Managing debate on Zionism

Mick Hall

If any one has ever posted a critical comment to a web site about the State of Israel and especially the IDF's behavior towards the Palestinian or Lebanese people, and then found yourself under a torrent of abuse from correspondents who are reacting towards you as if you were Osama bin Laden's right hand man, then they might be interested in a web site that was mentioned recently on the Slugger O'Toole web site. Whether the site was set up by the Israeli State, or one of the many front organizations it sponsors around the world it is difficult to say, but undoubtedly its sole purpose is to combat the influence of Israel's opponents on the internet and in the wider media. It even provides a handy toolbar which can be downloaded so one can be up to date with the latest IDF incursion into Arab lands and will provide the spin needed to excuse such behaviour.

The site is a first as far as I'm aware, as it is not there simply to circulate information about Israel's occupation of the West Bank and its current war on the Lebanese people, but it is also designed as an instant rebuttal tool. In today's world in which 24 hour cable news channels are hungry for ever more sources of news and information, not least from the internet, governments are ever searching for ways to manipulate the content that reaches our homes via our TV and computer screens.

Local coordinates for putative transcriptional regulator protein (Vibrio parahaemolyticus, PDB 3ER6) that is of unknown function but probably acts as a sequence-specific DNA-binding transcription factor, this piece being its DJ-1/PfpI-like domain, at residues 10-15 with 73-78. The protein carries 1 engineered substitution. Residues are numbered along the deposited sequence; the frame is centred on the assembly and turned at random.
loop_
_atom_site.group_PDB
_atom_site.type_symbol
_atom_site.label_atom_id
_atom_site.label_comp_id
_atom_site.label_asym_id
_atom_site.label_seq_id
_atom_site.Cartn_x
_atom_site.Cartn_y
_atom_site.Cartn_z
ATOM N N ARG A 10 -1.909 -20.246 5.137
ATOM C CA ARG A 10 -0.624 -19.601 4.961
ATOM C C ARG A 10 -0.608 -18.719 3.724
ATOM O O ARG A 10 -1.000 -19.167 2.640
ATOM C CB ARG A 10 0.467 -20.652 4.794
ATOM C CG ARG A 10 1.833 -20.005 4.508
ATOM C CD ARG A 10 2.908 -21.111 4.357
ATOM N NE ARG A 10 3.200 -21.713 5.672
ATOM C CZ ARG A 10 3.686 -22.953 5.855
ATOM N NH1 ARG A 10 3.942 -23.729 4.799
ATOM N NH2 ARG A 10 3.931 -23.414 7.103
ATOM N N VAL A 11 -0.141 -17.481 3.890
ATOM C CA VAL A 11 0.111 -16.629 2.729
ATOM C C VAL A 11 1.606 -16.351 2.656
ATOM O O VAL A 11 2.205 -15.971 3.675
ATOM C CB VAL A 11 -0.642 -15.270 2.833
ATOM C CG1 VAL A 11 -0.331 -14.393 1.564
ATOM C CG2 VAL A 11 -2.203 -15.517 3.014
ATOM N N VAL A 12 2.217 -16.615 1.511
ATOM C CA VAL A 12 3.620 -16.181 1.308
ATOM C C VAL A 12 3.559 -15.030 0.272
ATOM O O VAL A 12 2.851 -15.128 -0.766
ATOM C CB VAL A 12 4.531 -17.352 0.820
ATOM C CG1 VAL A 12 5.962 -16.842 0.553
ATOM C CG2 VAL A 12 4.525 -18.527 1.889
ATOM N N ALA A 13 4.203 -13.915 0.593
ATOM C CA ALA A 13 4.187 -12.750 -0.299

Thus the Internet has become an important target for those who wish to censor and manipulate what we get to watch and read, for whilst it rarely sets the agenda, it can set the pace of reporting and at times can and does set the tone of the mass media's reportage. For example, the results of a CNN or BBC opinion poll would in all probability be broadcast on their nightly news program. In the case of the BBC, it may also be broadcast on BBC World Service and their local Radio and TV networks. So one would be naive not to believe that any government, being the secretive beasts most of them are, would like to have the means to influence the said opinion poll in their favor, the more so in wartime.

The Israeli web site is a vehicle which enables Israel to do just this, plus to make sure its supporters stay on message, no matter which part of the world they live in, plus making sure when putting the case for whatever provocation or military adventure Israel is currently engaged in, their supporters do not flay about all over the place making it all the easier for their political opponents to challenge them. In this it is an extension of the Excalibur computer system which worked so well for New Labour in the 1997 and subsequent General Elections. This program originated with the Clinton Democrats in the USA and was designed to analyze and flag up all incoming news and critical comment, so that an almost instant rebuttal or straw man argument could be put out before any real damage could be done to the campaign of their candidate.